I am an Israeli-American psychologist who lives in the Boston area. I came to the US to do my PhD (Clinical Psychology), and…. stayed. I am a third generation immigrant. My grandparents left Europe for South Africa in the early 1900’s. My parents left South Africa for Israel in the early 1960’s. And I came to the US in the early 1990’s.

Many immigrants know the symbolic significance of reaching the “halfway mark”: the point where you live most of your life in the country you immigrated to. I am fast approaching that mark.

A few years ago, when the halfway mark was in plain sight, I began consciously thinking of myself as an Israeli-American (even though I had become a US citizen several years previously). Being comfortable in both the Israeli community and the Jewish American community has allowed me to benefit from both and hear from both about the other.

Professionally, I am a clinical psychologist, and I help people and organizations become more resilient. I began by working in traditional clinical settings: In a psychiatric hospital in every unit (inpatient, day treatment, outpatient) and with every age group (child, adolescent, adult). Over the years I began working more with organizations doing trainings on aspects of organizational resilience (team development, communication, leadership) as well as crisis response.

After several years of working in clinical/therapeutic settings I realized that focusing on the “pathology” (or problems) was indirectly contributing to keeping people “stuck” and not getting better. I began moving to thinking about the purpose or reason people had for engaging in the unhelpful behaviors or thought patterns, rather than simply accept as a “fact” that it was simply a medical illness or psychological “disorder”.

The people I was seeing all appeared to share the same basic set of issues: poor sleep patterns, difficulty with setting boundaries (too rigid or too loose), poor self-regulation (how to calm down, or get excited), and difficulty finding balance in their lives (either within themselves and/or with others).

Around that time I was involved in several large-scale disaster response activities (9/11 and Hurricane Katrina/Rita in the US, and a very interesting trip to Pakistan following the earthquake there in 2005). Along with colleagues we began thinking of what can be done to help prevent people from developing posttraumatic disorders (PTSD is one, but some people develop anxiety, depression, chronic physical symptoms, etc.).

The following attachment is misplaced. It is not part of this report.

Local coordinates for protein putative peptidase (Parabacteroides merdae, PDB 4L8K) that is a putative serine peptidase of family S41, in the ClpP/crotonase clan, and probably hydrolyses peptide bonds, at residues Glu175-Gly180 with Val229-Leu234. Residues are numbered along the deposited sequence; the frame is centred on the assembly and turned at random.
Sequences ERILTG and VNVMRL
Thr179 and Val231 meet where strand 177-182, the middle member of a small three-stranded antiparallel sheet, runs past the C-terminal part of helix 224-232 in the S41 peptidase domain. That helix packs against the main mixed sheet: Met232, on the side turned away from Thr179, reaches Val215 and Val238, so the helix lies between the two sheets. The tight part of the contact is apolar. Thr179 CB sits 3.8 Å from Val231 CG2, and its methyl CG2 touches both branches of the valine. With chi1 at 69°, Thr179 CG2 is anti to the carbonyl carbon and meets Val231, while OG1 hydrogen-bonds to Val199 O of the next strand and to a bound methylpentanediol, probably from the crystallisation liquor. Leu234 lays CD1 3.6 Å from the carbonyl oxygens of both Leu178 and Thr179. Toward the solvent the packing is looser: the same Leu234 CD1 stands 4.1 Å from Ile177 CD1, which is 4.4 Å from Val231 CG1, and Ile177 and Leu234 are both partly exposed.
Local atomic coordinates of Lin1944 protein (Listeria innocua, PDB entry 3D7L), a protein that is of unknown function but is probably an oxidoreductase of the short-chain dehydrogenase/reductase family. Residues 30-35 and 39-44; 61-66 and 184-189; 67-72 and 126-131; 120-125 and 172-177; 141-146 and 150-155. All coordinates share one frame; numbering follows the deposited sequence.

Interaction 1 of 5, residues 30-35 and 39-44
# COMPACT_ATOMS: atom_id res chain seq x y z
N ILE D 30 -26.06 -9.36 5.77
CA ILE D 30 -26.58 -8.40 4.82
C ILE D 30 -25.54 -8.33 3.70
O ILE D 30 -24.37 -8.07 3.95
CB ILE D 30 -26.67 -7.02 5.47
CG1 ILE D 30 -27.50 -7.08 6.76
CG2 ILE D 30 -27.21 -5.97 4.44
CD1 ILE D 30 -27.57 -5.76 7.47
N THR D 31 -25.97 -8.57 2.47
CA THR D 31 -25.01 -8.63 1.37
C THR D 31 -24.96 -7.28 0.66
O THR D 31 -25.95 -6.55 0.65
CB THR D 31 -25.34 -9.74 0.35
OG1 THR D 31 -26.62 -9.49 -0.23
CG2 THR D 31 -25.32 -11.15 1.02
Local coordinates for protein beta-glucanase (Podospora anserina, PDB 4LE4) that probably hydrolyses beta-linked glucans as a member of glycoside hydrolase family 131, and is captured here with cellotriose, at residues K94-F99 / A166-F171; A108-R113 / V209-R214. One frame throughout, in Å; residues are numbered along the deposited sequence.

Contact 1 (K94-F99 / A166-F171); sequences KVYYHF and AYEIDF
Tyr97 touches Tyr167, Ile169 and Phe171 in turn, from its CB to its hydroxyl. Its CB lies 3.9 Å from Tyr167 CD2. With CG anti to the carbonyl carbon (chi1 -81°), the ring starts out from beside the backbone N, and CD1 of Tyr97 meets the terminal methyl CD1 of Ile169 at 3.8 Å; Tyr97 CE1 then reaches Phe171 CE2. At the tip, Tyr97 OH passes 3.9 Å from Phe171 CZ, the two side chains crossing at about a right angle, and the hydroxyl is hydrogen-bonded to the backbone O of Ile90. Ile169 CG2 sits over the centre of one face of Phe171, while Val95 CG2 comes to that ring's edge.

Psychologists, like all mental health professionals, are trained to respond. If it’s broken we know the processes to fix it. Proactively strengthening people to avoid bad consequences to many inevitable challenges in life? That was a whole new way of thinking. I knew how people were affected during and after a crisis: their biological, psychological (thoughts, feelings, beliefs), and social processes were disrupted. Those who fared better, had a more balanced approach to life and found whatever support they needed – through exercise, or journaling about their experiences, or talking to others to name a few techniques. Those who were struggling often continued using strategies that did not work well for them.

My definition of resilience is the ability to effectively overcome challenging situations, resolve them, learn from them, and be changed by them. Simply escaping a difficult situation is not resilience – it might be luck, perseverance, strength, or something else. My goal has been, and is, to help people change the way they approach adversity or challenge, learn from it, and adapt to it so they do not face the same situation or variants of the same situation.

In this blog I will be discussing everyday situations where resilience plays a role: from family life, Jewish life, and the Israeli-American perspective…

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